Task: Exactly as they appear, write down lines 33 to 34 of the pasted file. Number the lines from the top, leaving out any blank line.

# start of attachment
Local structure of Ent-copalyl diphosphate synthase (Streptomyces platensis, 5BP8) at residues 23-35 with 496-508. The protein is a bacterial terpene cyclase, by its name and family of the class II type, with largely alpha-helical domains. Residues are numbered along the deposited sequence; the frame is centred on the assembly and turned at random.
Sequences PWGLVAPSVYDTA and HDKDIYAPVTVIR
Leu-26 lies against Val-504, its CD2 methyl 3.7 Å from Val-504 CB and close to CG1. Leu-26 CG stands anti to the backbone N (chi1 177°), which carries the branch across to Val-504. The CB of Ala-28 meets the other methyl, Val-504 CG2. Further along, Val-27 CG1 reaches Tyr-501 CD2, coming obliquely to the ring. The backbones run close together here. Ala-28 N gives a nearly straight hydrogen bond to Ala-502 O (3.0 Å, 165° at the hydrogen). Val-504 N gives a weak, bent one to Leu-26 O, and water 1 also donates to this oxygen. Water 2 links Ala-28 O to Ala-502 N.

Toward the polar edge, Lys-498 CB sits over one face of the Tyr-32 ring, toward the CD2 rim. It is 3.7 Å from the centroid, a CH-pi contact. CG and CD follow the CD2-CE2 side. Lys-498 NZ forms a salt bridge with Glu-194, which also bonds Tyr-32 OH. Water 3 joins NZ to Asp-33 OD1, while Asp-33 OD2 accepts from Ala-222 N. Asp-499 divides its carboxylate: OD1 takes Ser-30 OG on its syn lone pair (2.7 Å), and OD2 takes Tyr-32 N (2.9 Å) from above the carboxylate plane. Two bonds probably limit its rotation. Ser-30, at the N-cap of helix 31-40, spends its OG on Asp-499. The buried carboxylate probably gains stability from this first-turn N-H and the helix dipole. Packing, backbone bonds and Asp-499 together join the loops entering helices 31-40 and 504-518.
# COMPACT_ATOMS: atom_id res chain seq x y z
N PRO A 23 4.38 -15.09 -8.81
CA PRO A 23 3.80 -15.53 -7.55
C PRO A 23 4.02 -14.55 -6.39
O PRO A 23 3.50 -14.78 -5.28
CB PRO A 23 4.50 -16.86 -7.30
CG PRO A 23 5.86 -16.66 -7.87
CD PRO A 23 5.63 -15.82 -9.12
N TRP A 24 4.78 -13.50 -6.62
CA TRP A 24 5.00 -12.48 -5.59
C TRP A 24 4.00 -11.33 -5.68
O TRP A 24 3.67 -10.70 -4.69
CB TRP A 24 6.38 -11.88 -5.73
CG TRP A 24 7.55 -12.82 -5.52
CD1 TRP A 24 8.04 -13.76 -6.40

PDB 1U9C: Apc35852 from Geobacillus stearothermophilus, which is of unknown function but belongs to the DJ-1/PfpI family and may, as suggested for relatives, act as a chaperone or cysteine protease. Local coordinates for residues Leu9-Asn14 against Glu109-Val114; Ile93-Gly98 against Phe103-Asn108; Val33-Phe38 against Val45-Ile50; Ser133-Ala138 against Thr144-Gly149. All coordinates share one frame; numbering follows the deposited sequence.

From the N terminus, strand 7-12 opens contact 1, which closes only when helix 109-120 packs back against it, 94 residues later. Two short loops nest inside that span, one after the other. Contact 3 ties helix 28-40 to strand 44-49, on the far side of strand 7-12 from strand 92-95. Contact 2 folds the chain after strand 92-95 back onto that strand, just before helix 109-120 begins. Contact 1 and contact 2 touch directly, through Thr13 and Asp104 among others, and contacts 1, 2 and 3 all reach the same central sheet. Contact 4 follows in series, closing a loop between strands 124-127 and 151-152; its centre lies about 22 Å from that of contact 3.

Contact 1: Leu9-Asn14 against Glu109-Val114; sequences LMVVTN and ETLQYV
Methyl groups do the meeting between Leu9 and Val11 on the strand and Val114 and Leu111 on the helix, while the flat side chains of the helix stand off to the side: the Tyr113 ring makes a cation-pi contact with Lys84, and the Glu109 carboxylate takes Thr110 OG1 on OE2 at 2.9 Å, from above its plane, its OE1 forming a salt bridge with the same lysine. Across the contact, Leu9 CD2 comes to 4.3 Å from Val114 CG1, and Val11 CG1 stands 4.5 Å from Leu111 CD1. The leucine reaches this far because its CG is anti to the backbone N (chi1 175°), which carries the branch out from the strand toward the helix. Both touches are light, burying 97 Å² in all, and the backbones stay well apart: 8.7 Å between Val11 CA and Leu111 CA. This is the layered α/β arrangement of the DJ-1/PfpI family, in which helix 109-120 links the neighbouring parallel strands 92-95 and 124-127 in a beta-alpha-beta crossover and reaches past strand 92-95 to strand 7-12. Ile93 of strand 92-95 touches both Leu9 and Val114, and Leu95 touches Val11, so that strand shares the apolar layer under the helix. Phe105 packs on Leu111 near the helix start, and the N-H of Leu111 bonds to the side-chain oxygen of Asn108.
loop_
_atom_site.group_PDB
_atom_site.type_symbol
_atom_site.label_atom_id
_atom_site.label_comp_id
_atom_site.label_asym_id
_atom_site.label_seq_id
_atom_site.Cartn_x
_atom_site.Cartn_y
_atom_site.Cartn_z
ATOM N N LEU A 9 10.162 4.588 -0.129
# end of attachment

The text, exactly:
_atom_site.Cartn_z
ATOM N N LEU A 9 10.162 4.588 -0.129